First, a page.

Movie Review: Chef (2014)

Chef (2014)
114 minutes
Rated – R
Directed by Jon Favreau
Starring: Jon Favreau, John Leguizamo, Sofia Vergara, Emjay Anthony


Grade: B

Make sure you have a full stomach before watching Chef because if not, your tummy will be growling and your mouth will be salivating at all of the delicious food throughout the film. Jon Favreau stars (and also directed, wrote, and produced) in this family versus career movie that also boasts a great supporting cast and a number of cameos. But what makes Chef a delightful treat for all audiences is its warm, soft heart at the middle.

Chef Casey (Favreau) is being creatively hand-cuffed at a high-end L.A. restaurant by the owner (Dustin Hoffman). When a hot shot food blogger attends the restaurant one night, Casey is forced to serve the traditional menu instead of the daring and unique menu he wants to present. After a bad review and some embarrassing moments for Casey, he quits the restaurant and eventually takes the advice from his ex-wife (Sofia Vergara) to start a food-truck business making Cuban sandwiches.

On top of all the sizzling dishes Casey serves up, including a mouth-watering grilled cheese sandwich, the film revolves around Casey’s family, which is on the brink of falling apart. With the restaurant, Casey rarely had time for his young son Percy. It’s the same old too-busy-because-of-work plot where Casey is late picking Percy up from school and doesn’t involve him with his career-driven situations. But once Casey leaves the restaurant, a lot of time opens up for them and the father-son bonding commences.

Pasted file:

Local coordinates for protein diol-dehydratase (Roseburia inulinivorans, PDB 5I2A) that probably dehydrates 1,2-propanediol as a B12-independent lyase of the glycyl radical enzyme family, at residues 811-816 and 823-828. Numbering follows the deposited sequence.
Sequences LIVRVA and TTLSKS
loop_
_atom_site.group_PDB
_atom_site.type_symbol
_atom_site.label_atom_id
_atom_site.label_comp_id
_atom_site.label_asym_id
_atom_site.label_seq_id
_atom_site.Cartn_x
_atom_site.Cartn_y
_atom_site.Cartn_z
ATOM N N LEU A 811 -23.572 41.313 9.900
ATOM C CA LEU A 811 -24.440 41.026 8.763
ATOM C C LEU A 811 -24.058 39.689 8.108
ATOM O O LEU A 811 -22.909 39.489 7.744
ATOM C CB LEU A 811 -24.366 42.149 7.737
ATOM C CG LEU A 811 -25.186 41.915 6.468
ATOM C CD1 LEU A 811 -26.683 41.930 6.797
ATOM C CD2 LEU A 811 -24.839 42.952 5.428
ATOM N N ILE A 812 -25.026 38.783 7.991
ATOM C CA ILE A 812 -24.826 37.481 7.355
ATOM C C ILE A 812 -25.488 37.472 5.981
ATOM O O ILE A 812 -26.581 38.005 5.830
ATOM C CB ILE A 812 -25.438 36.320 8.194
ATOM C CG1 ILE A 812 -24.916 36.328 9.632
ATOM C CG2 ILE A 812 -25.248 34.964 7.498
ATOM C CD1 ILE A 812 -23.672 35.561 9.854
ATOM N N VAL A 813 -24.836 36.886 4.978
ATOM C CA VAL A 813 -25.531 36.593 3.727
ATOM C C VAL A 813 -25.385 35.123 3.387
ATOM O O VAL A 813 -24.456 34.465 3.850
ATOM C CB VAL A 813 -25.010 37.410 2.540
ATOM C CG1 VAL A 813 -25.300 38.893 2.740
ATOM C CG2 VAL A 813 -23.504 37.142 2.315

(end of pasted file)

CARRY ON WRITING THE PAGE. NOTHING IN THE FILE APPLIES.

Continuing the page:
Chef is a small film that wets your appetite, leaving you with a satisfying smile at its conclusion, but it never does anything else than provide a traditional, predictable story. There are some great moments between Jon Favreau and his chef buddy John Leguizamo, and there’s a touching moment towards the end that sums up the entirely movie in a minute, but other than that Chef is close to being bland. What it did do well was presenting the generation gap between the technology savvy kids with their old fashioned parents. Casey thinking he’s sending the food blogger a direct text over Twitter is something I’m sure every parent would do, not knowing that their message is public to the world. But even though Chef isn’t memorable, it’s still a perfect snack to getaway from all the explosions from the summer’s blockbusters.


One Response to Movie Review: Chef (2014)

  1. Reblogged this on Mario Taormina and commented:
    Has anyone seen this movie?

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